The rhythm of life arguably starts with our heartbeat—whose constant pulsing changes tempo in response to our daily activities and emotional state. For people living with cardiac arrhythmias, or irregular heartbeats, this steady beat can change unpredictably with potentially dangerous consequences.
Despite being a leading cause of heart failure, cardiac arrhythmia has remained notoriously difficult to diagnose and prevent. However, a stem-cell breakthrough may offer some hope: skin cells from a patient can be chemically reverted to an embryonic stem cell state before being coaxed into heart cells. This ‘heart in a dish’ allows researchers to model heart physiology in a relatively non-invasive manner, and without the need for human embryos to be harvested.
The next hurdle is matching heart cell (cardiomyocyte) behaviour with disease risk, said Boon Seng Soh, a Principal Investigator at A*STAR’s Institute of Molecular and Cell Biology (IMCB). “While some in vitro phenotypes have been linked with arrhythmia, we still lack a robust method for identifying key electrophysiological changes associated with heart conditions,” explained Soh.
Working with a team from the National University of Singapore, Soh and colleagues harnessed the power of machine learning (ML) algorithms to help bridge this gap and analyse large calcium-cycling datasets, a lab test used to assess the heart’s electrical activity.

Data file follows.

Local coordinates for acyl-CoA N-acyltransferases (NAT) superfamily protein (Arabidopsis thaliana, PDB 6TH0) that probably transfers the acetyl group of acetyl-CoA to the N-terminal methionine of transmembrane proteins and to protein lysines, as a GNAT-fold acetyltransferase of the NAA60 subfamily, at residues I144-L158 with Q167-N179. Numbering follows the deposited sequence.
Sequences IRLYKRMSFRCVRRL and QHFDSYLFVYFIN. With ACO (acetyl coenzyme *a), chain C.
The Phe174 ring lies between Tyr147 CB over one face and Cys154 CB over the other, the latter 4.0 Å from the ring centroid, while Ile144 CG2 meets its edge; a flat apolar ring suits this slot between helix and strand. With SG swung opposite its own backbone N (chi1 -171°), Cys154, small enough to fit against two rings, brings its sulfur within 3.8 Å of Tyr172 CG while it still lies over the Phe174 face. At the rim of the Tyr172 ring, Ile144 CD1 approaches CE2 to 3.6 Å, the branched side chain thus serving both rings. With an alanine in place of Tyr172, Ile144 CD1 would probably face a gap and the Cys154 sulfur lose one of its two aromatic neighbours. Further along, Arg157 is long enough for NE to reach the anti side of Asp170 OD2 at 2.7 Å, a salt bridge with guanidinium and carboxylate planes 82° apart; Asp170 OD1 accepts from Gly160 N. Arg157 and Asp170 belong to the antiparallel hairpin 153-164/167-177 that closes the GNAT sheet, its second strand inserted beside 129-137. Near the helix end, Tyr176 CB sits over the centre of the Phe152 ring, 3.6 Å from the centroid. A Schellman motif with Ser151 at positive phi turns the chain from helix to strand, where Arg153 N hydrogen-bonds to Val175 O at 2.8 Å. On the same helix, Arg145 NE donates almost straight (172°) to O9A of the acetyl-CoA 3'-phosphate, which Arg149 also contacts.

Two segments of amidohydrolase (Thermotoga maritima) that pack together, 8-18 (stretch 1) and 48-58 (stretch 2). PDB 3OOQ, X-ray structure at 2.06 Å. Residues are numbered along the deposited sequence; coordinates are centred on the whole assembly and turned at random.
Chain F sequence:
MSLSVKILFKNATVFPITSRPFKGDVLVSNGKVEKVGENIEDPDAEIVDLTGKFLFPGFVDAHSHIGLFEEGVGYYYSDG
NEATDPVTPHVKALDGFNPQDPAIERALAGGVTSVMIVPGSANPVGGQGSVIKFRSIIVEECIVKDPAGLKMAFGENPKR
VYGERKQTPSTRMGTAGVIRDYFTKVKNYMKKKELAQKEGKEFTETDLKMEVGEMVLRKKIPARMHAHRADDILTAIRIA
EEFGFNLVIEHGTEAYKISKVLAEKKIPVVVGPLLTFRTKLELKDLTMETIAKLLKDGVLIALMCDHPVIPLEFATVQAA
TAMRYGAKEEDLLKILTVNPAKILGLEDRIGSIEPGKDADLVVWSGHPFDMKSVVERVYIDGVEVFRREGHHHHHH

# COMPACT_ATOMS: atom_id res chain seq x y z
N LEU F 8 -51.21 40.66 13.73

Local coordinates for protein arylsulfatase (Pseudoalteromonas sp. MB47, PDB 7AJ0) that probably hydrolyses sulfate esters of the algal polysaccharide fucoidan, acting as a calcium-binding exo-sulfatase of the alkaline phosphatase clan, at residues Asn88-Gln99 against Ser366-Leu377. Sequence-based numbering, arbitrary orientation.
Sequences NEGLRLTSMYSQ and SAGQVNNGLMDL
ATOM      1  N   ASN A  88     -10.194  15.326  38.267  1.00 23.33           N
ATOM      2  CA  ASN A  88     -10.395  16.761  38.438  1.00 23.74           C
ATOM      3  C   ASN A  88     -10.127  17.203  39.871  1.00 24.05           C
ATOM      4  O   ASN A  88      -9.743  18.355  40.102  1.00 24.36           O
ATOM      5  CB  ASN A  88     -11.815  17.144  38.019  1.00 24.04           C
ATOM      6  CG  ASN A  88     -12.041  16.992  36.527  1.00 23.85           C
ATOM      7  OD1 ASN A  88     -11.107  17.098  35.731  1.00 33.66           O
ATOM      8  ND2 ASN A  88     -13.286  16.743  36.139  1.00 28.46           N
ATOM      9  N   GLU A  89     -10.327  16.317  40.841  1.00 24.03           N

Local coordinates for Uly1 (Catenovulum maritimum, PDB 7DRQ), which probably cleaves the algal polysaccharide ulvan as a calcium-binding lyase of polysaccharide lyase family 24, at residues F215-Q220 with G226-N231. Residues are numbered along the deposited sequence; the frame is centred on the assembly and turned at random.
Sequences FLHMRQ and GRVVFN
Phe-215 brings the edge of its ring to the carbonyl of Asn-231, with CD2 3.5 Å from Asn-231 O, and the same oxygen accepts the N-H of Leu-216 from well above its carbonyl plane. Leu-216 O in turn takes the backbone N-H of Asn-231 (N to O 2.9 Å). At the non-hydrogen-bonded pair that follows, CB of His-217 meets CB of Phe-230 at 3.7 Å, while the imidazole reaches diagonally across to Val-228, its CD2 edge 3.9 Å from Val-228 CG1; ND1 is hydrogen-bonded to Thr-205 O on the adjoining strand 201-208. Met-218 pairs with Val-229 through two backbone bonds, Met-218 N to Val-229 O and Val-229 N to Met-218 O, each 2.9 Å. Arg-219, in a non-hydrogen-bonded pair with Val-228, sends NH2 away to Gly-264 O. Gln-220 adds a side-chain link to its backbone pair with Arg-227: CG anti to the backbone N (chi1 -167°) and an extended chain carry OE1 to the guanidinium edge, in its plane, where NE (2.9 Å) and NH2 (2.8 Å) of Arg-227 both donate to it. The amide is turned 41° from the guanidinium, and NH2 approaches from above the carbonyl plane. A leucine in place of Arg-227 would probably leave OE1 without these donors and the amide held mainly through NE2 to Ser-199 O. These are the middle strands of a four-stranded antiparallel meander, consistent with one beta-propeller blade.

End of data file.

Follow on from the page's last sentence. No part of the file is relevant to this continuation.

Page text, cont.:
The team first collected training data from human pluripotent stem cell-derived cardiomyocytes (hPSC-CMs) with a special reporter to visualise how calcium moves through the heart cell during contraction. They then input over 3,000 calcium-cycling data points collected from healthy and arrhythmic cardiomyocytes. Going a step further, Jeremy Pang, the leading author of the study, also trained binary classifiers to distinguish between specific subtypes of arrhythmia.
In their study, the scientists found that their ML algorithm could predict the presence (and subtype) of arrhythmia with over 90 percent accuracy. Soh said this predictive power could empower cardiologists to pick up on the condition's early signs in patients long before symptoms manifest. “Using cardiomyocytes generated from human induced pluripotent stem cells, we potentially can predict the types of arrhythmias the person may develop years later.”
Additionally, ML-driven platforms could help accelerate the screening of medications for any potential toxic effects on the heart. Personalised testing of drugs on patient-derived cardiomyocytes could help avoid heart-related side effects.
Soh, the study’s corresponding author, said the team plans to tweak the ML platform to handle data from miniaturised heart tissue culture models. “We intend to adapt the platform to work with 3D-chambered cardiac organoid in vitro models which we have recently developed,” Soh said, adding that they also hope to apply ML to tackle age-related heart failure.